Global stock markets took a decidedly risk-off tone on Monday. The spark was the China Evergrande Group
crisis. Fears are rising that Evergrande is turning from a liquidity crisis in which the real estate giant doesn’t have enough cash to pay its obligations, to a solvency crisis in which the company’s assets are less than its liabilities if it is forced to fire-sale its properties.
In the U.S., the S&P 500
had been largely immune to Evergrande news until Monday. The U.S. benchmark index decisively violated its 50-day moving average. Investors are becoming spooked not only over the possibility of an Evergrande contagion but a looming crisis in Washington over the debt ceiling.
Is this a buying opportunity, or a crack in the dam that foretells disaster?
A domestic crisis
Take a deep breath. An Evergrande collapse is unlikely to spark an emerging market crisis and contagion. That’s because most of the company’s debts are RMB denominated and little is in U.S. dollars and other foreign currencies. Global markets have been relatively unscathed by the crisis. There will be little global contagion effect because it will all be contained in China.
A number of bearish investors have pointed to plummeting iron ore prices as signs of slowing growth in China, which could have global repercussions. But George Pearkes at Bespoke pointed out that steel and other industrial metal prices are still holding up well.
So relax. Any contagion effect will be minimal.
A panic bottom?
In the U.S., the stock market is starting to flash signs of a panic bottom. The Zweig Breadth Thrust Indicator has plunged into oversold territory, which is often a signal of a short-term bottom.
My S&P 500 bottom models are starting to flash buy signals. The five-day RSI is deeply oversold. The VIX Index
has surged above its upper Bollinger Band, which is another oversold signal. The term structure of the VIX inverted intraday, indicating fear.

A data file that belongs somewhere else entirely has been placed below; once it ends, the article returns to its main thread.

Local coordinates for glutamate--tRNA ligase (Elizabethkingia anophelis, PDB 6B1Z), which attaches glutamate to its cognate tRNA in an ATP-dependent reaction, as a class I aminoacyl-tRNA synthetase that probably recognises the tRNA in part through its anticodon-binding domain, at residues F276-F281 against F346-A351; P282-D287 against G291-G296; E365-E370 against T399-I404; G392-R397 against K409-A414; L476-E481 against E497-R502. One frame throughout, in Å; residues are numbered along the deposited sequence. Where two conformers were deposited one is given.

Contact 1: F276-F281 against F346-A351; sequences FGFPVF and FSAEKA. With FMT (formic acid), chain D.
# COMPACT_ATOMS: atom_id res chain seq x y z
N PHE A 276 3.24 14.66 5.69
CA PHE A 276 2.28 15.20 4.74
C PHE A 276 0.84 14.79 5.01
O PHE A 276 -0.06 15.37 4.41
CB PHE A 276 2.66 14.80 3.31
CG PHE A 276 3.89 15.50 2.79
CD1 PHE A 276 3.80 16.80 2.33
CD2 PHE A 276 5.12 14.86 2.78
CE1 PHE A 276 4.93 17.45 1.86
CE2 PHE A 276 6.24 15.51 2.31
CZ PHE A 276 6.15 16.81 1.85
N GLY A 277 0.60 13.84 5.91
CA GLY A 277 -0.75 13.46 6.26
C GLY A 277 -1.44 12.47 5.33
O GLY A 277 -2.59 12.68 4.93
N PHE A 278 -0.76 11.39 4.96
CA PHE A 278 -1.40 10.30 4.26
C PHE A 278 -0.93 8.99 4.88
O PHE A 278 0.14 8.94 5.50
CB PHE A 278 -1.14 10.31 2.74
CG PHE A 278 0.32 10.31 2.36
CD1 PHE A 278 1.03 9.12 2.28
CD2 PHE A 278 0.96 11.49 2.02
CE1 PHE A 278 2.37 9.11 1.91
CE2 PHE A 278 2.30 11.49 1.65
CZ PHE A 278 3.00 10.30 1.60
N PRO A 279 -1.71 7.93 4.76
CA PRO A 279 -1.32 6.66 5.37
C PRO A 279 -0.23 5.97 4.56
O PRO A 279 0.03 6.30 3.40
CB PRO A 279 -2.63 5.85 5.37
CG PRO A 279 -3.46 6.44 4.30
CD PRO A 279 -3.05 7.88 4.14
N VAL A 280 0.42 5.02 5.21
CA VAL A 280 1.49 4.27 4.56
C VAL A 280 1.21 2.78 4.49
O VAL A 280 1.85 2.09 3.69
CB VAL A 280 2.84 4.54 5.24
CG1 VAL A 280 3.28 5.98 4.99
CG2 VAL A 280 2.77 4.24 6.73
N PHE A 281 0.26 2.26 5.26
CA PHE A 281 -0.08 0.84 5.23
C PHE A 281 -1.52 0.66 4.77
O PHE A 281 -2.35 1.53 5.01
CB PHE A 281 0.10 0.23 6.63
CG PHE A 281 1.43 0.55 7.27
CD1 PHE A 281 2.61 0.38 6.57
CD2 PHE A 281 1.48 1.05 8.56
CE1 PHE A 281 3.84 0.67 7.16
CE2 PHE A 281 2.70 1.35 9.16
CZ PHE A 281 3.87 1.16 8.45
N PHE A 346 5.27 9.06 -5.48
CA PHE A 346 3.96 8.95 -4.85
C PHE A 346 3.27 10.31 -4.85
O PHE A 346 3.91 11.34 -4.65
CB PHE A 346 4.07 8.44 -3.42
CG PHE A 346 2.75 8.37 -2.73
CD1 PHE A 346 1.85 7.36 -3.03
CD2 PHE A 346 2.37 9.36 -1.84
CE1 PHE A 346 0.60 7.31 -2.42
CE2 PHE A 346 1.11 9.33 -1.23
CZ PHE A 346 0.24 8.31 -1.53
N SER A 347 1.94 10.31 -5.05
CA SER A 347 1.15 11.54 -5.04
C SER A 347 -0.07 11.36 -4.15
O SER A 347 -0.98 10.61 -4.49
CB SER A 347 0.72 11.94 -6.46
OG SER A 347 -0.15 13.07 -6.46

Read: Evergrande fears sink stock market: Here’s what investors need to know about the teetering property giant
To be sure, this week (the week after September OpEx) is historically the weakest week of the year, as documented by Rob Hanna at Quantifiable Edges. However, Hanna pointed out that the average weekly “weakest week” drawdown is -2.3%. As the S&P 500 was down 1.7% on Monday, the index is nearing its average downside target.
While oversold markets can become more oversold, a bottom is near. Nevertheless, this market isn’t without risk. MarketWatch’s Mark Hulbert studied the stock market’s return in the two weeks prior to debt-ceiling showdowns and returns have been disappointing. As well, the FOMC meeting this week could be a source of volatility.
My inner trader plans to take an initial position on the long side in the S&P 500 at the open on Tuesday. This is a volatile market and traders should size their positions accordingly. Be prepared for a short-term bounce, followed by a retest of the lows later this week or possibly next week.
Cam Hui writes the investment blog Humble Student of the Markets, on which this article first appeared. He is a former equity portfolio manager and sell-side analyst.
More: Why Evergrande has suddenly exploded into a potential global financial market crisis
Plus: Will Evergrande be China’s ‘Lehman moment’? Wall Street says no